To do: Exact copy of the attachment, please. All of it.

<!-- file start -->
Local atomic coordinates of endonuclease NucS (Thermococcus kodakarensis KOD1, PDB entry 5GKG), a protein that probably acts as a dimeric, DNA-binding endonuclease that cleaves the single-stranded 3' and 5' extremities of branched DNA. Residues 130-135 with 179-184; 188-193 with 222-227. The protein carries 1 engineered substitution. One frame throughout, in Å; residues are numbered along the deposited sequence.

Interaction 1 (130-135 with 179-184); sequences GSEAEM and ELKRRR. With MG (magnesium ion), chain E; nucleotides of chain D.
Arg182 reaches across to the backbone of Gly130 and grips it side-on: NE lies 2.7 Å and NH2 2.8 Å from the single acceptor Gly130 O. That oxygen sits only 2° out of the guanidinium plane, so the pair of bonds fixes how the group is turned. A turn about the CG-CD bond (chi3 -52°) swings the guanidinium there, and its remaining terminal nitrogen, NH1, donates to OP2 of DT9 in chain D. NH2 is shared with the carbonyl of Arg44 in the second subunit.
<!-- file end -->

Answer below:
Local atomic coordinates of endonuclease NucS (Thermococcus kodakarensis KOD1, PDB entry 5GKG), a protein that probably acts as a dimeric, DNA-binding endonuclease that cleaves the single-stranded 3' and 5' extremities of branched DNA. Residues 130-135 with 179-184; 188-193 with 222-227. The protein carries 1 engineered substitution. One frame throughout, in Å; residues are numbered along the deposited sequence.

Interaction 1 (130-135 with 179-184); sequences GSEAEM and ELKRRR. With MG (magnesium ion), chain E; nucleotides of chain D.
Arg182 reaches across to the backbone of Gly130 and grips it side-on: NE lies 2.7 Å and NH2 2.8 Å from the single acceptor Gly130 O. That oxygen sits only 2° out of the guanidinium plane, so the pair of bonds fixes how the group is turned. A turn about the CG-CD bond (chi3 -52°) swings the guanidinium there, and its remaining terminal nitrogen, NH1, donates to OP2 of DT9 in chain D. NH2 is shared with the carbonyl of Arg44 in the second subunit.